Howard Gardner came up with the Multiple-Intelligences Theory in the twentieth century in an attempt to explain the term “intelligence.” Gardner basis his theory on the argument that the traditional definition of psychometrics as in the IQ tests lacks the representation of…
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The theory identifies nine fundamental traits of intelligence, namely spatial, mathematical, kinesthetic, linguistic, musical, interpersonal, intrapersonal, existential and naturalistic intelligence. (Smith, 2002, 2008). Gardner never claimed that the traits of intelligence are limited to the ones he identified. Brief explanation of these types of intelligence is as follows:
Spatial intelligence is concerned with the imagination. Artists are typically equipped with such an intelligence. Linguistic intelligence makes it easy for an individual to memorize difficult vocabulary and interpret thoughts into words. People with technical accuracy of thoughts have mathematical intelligence. They are good at calculations. People with quick physical reflexes have a high kinesthetic intelligence. They are good at tasks requiring physical exercises. Some people compose very good songs and have a nice taste for music and hence excel in this field. They are equipped with sufficiently high musical intelligence. People with good interpersonal intelligence level are social and have management skills. Their social circle is large. Others who are introverts have a sound understanding of their own self and have inclination towards philosophy. They have a high intrapersonal intelligence level. People who stay close to nature and appreciate it have a goof level of naturalistic intelligence. Existential intelligence allows an individual to comprehend and interpret infinity.
The Multiple-Intelligences Theory has acquired mixed reviews of the philosophers and educationalists. Although the theory has not met with great success, there are many who acknowledge the theory proposed by Gardner as presenting the matter in a broader spectrum. The approach adopted by Gardner, is indeed realistic and mature in that it identifies nearly all traits of intelligence and explains why, some people with a high IQ are not good at performing certain tasks that their counterparts with lower
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A teacher is most probably using those in his/her own teaching. However, students are benefiting most in the classroom where a teacher is employing tasks and assignments to develop different intelligences. Importance of multiple intelligences can be better described with the help of Howard Gardner statement: It is of the utmost importance that we recognize and nurture all of the varied human intelligences, and all of the combinations of intelligences.
The theory of multiple intelligences is one of cognitive functioning which proposes that all people have capacities in the eight different intelligences. The intelligences work differently for different people in different complexities. Gardner does not believe that intelligence can be assessed by a mere number as the Intelligence quotient did.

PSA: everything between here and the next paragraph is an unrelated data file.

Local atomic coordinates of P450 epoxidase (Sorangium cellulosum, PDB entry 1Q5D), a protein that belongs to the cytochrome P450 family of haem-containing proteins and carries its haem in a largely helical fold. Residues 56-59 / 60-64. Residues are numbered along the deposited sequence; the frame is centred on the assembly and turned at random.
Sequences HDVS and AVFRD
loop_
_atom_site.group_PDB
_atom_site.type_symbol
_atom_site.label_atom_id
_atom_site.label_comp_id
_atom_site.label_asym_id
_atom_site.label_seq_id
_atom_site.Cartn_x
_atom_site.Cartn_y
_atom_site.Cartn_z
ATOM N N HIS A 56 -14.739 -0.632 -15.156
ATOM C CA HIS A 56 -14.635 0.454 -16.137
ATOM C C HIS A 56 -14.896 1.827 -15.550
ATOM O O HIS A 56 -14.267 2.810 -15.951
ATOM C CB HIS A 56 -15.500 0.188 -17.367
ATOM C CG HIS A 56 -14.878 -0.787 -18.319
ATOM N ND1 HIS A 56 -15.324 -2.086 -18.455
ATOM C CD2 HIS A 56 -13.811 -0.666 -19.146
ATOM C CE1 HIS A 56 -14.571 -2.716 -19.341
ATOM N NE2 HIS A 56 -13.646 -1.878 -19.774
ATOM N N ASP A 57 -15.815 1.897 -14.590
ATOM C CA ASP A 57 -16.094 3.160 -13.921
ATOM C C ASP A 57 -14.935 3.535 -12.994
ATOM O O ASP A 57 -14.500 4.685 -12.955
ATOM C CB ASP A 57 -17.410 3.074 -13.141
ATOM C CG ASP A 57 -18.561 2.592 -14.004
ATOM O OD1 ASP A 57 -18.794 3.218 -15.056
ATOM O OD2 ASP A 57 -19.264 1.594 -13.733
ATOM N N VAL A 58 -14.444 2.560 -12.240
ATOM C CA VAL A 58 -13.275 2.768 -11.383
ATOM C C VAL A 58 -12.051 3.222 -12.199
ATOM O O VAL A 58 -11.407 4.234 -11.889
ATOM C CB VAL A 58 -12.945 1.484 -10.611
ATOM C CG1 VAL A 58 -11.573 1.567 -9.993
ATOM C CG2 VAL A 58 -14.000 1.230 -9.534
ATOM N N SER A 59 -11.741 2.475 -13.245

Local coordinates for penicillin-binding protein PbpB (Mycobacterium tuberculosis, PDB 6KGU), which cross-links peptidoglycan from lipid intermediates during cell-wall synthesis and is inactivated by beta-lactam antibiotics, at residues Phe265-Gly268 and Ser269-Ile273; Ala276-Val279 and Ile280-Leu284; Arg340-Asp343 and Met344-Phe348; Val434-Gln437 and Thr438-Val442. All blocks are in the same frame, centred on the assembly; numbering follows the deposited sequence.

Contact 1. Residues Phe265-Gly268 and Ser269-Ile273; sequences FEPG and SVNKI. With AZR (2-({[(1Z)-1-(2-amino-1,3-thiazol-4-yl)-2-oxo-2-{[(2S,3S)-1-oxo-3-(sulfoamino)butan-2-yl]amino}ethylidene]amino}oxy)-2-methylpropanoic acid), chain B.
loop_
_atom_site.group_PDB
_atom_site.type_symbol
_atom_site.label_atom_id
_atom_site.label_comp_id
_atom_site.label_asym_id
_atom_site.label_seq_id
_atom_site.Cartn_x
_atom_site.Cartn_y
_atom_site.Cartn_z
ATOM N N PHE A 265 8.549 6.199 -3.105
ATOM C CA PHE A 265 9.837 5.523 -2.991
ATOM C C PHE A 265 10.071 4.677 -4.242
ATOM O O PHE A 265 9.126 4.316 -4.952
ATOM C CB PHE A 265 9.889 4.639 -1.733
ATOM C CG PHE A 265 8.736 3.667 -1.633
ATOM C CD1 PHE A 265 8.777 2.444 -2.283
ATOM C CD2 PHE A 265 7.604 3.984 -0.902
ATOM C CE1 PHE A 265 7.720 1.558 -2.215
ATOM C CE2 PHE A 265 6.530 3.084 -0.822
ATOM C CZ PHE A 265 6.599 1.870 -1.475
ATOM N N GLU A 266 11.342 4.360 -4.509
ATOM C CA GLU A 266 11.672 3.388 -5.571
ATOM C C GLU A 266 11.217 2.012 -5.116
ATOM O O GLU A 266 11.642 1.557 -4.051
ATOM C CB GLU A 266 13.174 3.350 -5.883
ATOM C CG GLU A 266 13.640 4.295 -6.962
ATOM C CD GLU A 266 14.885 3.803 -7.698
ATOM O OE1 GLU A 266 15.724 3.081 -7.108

According to Lazear (2003), the theory has the capability of improving theoretical knowledge, cultivating constructive attitudes toward learning and instruction, boost involvement or participation and satisfaction in classrooms, and build more reliable learning experiences.
An example of such suggestion is that if a student is quick in learning multiplication or division then he is not normally more intelligent than the one who is weak at learning the same. The theory suggests that the student who is weak at these particular subjects may outstand in subjects other than mathematics or a different approach would best suit the student or he may be learning the subject at a deeper fundamental level, and this type of deeper fundamental understanding of the subject may look like slowness and hide the child’s mathematical intelligence which is potentially high when compared to the one who is a quick learner, despite the later is able to memorize the division process
The theory holds that the tradition understanding of intelligence which is based on I.Q. testing is limited in describing the intelligence of individuals. According to Gardner (2006) the multiple intelligence theory is a diversion form tradition I.Q. view of intelligence which is psychometric and defines intelligence as a person’s ability to provide accurate answers to intelligence tests.
Education scholars and psychologists agree that learning is contextual and it is built upon and shaped by what an individual or group of individuals already know (Gardner and Moran, 2006). There are various styles of learning among humans: training, personal development and schooling.
Upon understanding the basic concept of the theory in detail, the sociologists, educationists, and psychologists of that time found it to be very useful in learning and teaching the core aspects of human behavior, personality development, and human intelligence.
Gardner illustrated seven issues for intelligence behavior: unique developmental progression, presence of savants, prodigies or other exceptional individuals, supported by psychometric results or experimental psychology, brain isolation potential due to
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